Daniel Sorando has a PhD in Urban Sociology from Complutense University of Madrid. Previously and he earned his undergraduate degree in Sociology from the University of Granada before earning his Master’s in Population, Society and Territory at Complutense University of Madrid, and another Master’s in Research Methods in Social Sciences at Centro de Investigaciones Sociológicas, Madrid. He was also a Visiting Scholar at Brown University, and attended a seminar at the RCC at Harvard University, Cambridge. His research focuses on social structure, residential segregation and urban policies, with a particular emphasis on gentrification processes. In addition to teaching at NYU, he has worked in several R&D projects at the Complutense University of Madrid and the Youth Council of Spain. As a result of his research he has published articles and book chapters in scientific journals and collective works. Finally, he has also presented several papers at Spanish and international academic conferences.
Rebecca Amato is a historian whose work focuses on the intersections between cities, space, place, and memory. She holds a PhD in United States History from The Graduate Center of the City University of New York and her most recent research engages with storytelling around gentrification and neighborhood change. She has been a staff member and consultant at a variety of history institutions in New York, including the Brooklyn Historical Society, the American Social History Project, the Lower East Side Tenement Museum, and the Greenwich Village Society for Historic Preservation. Her writing has appeared in Radical History Review, Cineaste, and New York magazine, and is forthcoming in the People’s Guide to New York City.
Sara Hinkley is the Associate Director of the Institute for Research on Labor and Employment at UC Berkeley. Her research examines the impact of the Great Recession on U.S. city budgets and services. Her research interests include the growing complexity of municipal finance, the relationship between public finance and widening inequality, and the politics of local economic development. At Berkeley, Sara has worked on research projects at the Institute of Urban and Regional Development, the Institute for Research on Labor and Employment, the Goldman School of Public Policy, and the Center for Community Innovation. Before coming to Berkeley, Sara was a longtime researcher and activist in the field of labor, workforce, and economic development policy in California and nationally. She has worked for the California Labor Federation, Justice for Janitors, and Good Jobs First, developing expertise in policies to improve opportunities for low-income people.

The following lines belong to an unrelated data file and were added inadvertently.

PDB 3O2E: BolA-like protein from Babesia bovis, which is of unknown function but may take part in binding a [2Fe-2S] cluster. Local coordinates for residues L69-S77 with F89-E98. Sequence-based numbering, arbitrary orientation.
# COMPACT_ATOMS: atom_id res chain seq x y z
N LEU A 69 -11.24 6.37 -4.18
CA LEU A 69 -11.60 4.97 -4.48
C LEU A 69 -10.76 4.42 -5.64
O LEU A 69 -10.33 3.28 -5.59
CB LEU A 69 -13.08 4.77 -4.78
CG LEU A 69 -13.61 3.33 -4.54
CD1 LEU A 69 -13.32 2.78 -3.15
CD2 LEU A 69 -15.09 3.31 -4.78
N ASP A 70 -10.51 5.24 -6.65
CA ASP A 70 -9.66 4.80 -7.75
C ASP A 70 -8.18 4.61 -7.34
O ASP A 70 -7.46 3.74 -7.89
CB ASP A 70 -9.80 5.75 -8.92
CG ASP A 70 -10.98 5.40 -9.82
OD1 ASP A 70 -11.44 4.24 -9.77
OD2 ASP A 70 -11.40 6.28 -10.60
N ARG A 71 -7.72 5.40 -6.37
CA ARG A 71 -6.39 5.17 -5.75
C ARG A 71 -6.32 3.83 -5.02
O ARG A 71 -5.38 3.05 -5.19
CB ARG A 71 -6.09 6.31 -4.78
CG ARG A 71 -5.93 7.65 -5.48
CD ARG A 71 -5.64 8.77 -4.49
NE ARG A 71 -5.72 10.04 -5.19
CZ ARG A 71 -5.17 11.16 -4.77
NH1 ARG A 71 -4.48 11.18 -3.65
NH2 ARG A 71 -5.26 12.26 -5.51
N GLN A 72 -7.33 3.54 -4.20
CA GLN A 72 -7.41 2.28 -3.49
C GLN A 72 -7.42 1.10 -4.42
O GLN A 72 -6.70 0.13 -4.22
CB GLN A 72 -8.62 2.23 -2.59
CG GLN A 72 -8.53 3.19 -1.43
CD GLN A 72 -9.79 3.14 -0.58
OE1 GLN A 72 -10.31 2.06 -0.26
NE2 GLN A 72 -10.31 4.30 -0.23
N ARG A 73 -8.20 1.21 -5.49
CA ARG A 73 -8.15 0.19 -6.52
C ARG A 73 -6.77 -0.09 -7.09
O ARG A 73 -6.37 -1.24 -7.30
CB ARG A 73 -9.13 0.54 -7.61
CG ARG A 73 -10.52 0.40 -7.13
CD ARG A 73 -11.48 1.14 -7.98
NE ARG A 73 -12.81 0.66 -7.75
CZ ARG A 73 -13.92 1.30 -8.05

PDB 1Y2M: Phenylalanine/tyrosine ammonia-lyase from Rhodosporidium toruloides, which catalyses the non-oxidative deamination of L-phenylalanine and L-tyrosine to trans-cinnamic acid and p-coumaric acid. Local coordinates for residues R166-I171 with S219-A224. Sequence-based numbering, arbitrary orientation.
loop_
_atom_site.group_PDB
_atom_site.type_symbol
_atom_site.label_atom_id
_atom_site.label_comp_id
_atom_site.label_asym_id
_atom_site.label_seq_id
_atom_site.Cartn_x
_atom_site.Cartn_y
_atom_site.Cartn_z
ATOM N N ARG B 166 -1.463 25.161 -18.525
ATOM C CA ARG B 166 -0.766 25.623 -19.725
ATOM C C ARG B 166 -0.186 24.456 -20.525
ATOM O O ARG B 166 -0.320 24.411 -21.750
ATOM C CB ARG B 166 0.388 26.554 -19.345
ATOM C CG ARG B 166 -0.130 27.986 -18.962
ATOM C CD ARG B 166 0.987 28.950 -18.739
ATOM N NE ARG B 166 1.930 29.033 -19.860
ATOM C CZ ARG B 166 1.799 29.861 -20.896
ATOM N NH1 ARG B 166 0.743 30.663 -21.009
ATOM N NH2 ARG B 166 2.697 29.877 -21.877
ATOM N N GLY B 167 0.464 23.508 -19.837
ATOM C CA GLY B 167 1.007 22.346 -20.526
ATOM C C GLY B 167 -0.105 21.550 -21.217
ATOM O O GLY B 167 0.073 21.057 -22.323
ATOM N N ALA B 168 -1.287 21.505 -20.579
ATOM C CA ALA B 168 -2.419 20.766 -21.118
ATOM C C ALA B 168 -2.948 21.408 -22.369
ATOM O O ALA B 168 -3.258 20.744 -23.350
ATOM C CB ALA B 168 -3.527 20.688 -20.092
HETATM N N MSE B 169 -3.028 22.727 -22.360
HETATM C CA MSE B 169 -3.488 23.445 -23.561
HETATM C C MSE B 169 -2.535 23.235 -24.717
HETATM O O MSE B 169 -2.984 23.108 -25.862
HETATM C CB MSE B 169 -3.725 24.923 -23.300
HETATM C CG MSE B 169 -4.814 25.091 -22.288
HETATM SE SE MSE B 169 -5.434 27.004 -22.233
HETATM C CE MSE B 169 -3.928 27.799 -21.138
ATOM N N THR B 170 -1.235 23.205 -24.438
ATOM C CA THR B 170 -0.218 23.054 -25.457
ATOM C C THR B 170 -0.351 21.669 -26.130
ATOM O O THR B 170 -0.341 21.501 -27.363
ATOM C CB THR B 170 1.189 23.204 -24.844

Michael Rodríguez-Muñiz was born and raised in Chicago. Prior to graduate school, he spent several years working as a community organizer in the Humboldt Park area. He received his PhD from Brown University in 2015 and a Master’s from the University of Illinois-Chicago in 2008. He is also a proud graduate of Northeastern Illinois University. He joined Northwestern University’s Department of Sociology and Latina/o Studies Program in 2016. Michael is also affiliated with the Science in Human Culture program. He is currently working on a book manuscript, based on his dissertation, that investigates the production and use of demographic projections to advance contemporary Latino civil rights agendas. This research provides a productive entry point into emergent political struggles over the so-called “Browning of America.”
José Manuel Robles has an undergraduate degree in Sociology and Philosophy and a PhD in Political Science and Sociology. He is currently an assistant professor in the department of Sociology III at the Complutense University of Madrid (Spain). He is the director of the Masters program in Official Statistics and Social and Economic Indicators which is part of the EMOS (European Masters in Official Statistics) network of EuroStat. He is also editor of the Spanish Journal of Sociological Research (JCR journal) and member of the research group “Data Science and Soft Computing for Social Analytics and Decision Aid.” His research focuses on the political uses of the Internet and the social consequences of technological development. He works with quantitative data based on surveys and “Big Data.” José Manuel has published more than forty papers in different academic journals and is currently preparing a book for Palgrave Macmillan.
Ayasha Guerin is a scholar and multidisciplinary artist based between Brooklyn and Berlin. Her research explores themes of urban ecology, community and security in public and private space. She is a PhD candidate in NYU’s American Studies department, where her work engages questions about the entanglements of race, nature and value on the New York waterfront. She was the 2018-19 Fellow of Urban Practice at The Urban Democracy Lab, formerly a Graduate Fellow at NYU’s Center for the Humanities, and before, the Andrew W. Mellon Pre-doctoral Fellow at the Museum of the City of New York.
Dr. Walter Davis received his B.A. degree in sociology in 1967 from Tougaloo College, his M.S. in Sociology from the Illinois Institute of Technology in 1969, his M.A. in Sociology from Harvard University in 1980 and his doctorate in Sociology from Harvard in 1982. He is currently Professor of Sociology at Tougaloo College, where he instituted the Concentration in Social Work and was founding director of the Sociology department’s Gerontology program. In addition to his scholarly work, he is a founding director of the Intergenerational Mentoring Program for adolescents and young adults in Grambling, Louisiana. He is the proud father of three children and grandfather of five grandsons.